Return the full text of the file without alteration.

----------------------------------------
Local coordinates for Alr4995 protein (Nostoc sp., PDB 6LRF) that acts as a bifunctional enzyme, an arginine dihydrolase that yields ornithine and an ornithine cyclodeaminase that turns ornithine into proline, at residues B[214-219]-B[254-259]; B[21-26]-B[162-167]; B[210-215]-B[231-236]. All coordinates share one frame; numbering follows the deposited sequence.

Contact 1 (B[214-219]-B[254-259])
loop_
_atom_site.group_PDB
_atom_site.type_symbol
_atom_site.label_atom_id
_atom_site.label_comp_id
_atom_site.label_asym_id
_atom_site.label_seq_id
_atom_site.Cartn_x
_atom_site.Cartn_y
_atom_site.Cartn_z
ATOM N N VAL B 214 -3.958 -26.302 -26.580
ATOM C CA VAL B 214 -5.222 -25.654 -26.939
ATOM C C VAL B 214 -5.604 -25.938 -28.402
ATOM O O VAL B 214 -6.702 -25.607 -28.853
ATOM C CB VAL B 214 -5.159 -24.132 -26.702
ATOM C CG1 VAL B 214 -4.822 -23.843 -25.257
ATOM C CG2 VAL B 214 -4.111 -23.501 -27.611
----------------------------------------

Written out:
Local coordinates for Alr4995 protein (Nostoc sp., PDB 6LRF) that acts as a bifunctional enzyme, an arginine dihydrolase that yields ornithine and an ornithine cyclodeaminase that turns ornithine into proline, at residues B[214-219]-B[254-259]; B[21-26]-B[162-167]; B[210-215]-B[231-236]. All coordinates share one frame; numbering follows the deposited sequence.

Contact 1 (B[214-219]-B[254-259])
loop_
_atom_site.group_PDB
_atom_site.type_symbol
_atom_site.label_atom_id
_atom_site.label_comp_id
_atom_site.label_asym_id
_atom_site.label_seq_id
_atom_site.Cartn_x
_atom_site.Cartn_y
_atom_site.Cartn_z
ATOM N N VAL B 214 -3.958 -26.302 -26.580
ATOM C CA VAL B 214 -5.222 -25.654 -26.939
ATOM C C VAL B 214 -5.604 -25.938 -28.402
ATOM O O VAL B 214 -6.702 -25.607 -28.853
ATOM C CB VAL B 214 -5.159 -24.132 -26.702
ATOM C CG1 VAL B 214 -4.822 -23.843 -25.257
ATOM C CG2 VAL B 214 -4.111 -23.501 -27.611